The Atlantic Ocean Road (Atlanterhavsveien) in Norway is just as precarious as the other places on this list albeit for a different reason. Winding its way across the surface of the waves motorists have to be extremely cautious as harsh winds and crashing surf easily make this one of the more dangerous stretches of pavement in the world.
The Huntington Ravine Headwall, New Hampshire
Formed by a glacier over thousands of years, this headwall on Mount Washington is only accessible by one steep, winding trail. In recent years hikers have been killed by everything from avalanches to icefalls so ascend at your own risk.
Xuankong Temple, China
Legend has it that the “hanging temple” in China’s Shanxi Province was built by one man. 1500 years later it still stands, or hangs, off the edge of a cliff almost 300 feet above the riverbed below.
This world famous rock is precariously locked between two cliffs on Mount Kjerag in Norway. Every year it attracts thousands of visitors bold enough to get their picture taken standing (or crawling) on it. Just don’t look down.
Mont Margeriaz, France
This mountain in France’s Savoie region is certainly worth the climb. As beautiful as the view can be, however, don’t get too close to the edge. Falling over would not end well.
Grand Canyon, Arizona
There is no way we could get through this list without mentioning one of the world’s most famous canyons and at over a mile deep dangling your feet off the edge is sure give you a rush.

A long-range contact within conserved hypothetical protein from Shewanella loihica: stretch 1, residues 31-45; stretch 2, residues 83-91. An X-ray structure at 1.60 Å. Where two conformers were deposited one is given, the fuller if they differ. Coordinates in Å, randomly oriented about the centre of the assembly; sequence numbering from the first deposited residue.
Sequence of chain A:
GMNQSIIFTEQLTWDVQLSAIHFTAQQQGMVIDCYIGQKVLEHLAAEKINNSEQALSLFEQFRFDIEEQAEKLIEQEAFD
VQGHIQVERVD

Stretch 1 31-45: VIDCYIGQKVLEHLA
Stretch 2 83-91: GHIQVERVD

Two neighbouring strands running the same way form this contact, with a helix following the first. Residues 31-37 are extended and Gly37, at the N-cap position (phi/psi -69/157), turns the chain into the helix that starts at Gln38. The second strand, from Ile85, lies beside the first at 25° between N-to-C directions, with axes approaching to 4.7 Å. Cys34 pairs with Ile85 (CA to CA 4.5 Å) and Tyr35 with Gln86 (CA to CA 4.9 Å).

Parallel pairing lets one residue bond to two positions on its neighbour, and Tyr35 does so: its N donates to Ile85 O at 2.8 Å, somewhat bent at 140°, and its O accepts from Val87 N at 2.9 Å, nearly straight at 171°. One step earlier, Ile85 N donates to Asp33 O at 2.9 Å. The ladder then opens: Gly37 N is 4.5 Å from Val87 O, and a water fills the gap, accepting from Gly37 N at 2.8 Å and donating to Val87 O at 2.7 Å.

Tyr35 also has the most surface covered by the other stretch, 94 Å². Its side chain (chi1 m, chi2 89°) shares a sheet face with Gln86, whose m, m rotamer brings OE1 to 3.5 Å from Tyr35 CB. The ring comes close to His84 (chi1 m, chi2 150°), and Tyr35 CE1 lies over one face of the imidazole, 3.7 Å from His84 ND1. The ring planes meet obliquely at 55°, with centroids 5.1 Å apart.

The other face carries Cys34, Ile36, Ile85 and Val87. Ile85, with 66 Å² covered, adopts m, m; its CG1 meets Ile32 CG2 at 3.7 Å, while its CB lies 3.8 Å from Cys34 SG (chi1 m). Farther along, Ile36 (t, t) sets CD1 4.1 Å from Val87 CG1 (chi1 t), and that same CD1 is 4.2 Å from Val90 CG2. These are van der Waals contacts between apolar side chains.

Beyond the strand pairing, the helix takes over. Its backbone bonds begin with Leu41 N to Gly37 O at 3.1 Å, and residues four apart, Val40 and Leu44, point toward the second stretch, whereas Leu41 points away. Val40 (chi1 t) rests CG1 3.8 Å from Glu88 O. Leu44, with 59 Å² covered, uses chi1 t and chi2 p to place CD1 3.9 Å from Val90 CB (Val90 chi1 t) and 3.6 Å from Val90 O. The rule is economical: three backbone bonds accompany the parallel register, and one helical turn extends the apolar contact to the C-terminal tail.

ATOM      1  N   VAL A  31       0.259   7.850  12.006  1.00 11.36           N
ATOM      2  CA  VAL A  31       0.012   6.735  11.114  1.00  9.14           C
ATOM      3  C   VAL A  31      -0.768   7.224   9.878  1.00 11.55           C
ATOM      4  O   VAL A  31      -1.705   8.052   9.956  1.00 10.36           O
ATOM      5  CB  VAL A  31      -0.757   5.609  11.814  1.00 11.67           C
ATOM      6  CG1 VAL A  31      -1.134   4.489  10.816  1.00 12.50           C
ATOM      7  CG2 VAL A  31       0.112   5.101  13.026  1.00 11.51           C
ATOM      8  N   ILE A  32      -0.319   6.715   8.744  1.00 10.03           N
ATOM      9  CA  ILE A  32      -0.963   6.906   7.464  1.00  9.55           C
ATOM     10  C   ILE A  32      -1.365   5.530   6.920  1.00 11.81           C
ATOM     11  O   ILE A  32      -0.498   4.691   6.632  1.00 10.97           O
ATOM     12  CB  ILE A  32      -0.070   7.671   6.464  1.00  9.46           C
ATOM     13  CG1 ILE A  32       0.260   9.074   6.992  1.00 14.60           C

Swallows Nest, Ukraine
When you think of precariously positioned places probably one of the last things to come to mind would be a castle. The Swallows Nest in Ukraine, however, was built directly over the edge of a cliff overlooking the Black Sea.
Anzhaite Long-span Suspension Bridge, China
At over a thousand feet up this long span suspension bridge is one of the highest in the world. Although driving over the top should be relatively safe, working underneath the bridge can definitely make for some precarious situations.
Mount Hua Plank Walk, China
Yes, what you see is real. With nothing more than a chain to grasp with your hands and flimsy boards nailed into the mountain for your feet the ascent to the top of this mountain will make your palms sweat just thinking about it.
Cliffs of Moher, Ireland
Located in County Clare these cliffs cater to millions of visitors every year with everyone from die hard adrenaline junkies to laid back photographers enjoying the view.
Perrine Bridge, Idaho
Approximately 480 feet above the snake river in Idaho you will find the only man made structure in the United States where BASE jumping is allowed year round without a permit.
Yungas Road, Bolivia
Known as the Road of Death, the 38 mile Yungas road connects the Amazon Rain Forest to La Paz, Bolivia. There is not a single guardrail and in many places the road isn’t any wider than 10 feet. With between 200 and 300 people careening tho their deaths every year, it is considered by many to be the most dangerous road on Earth.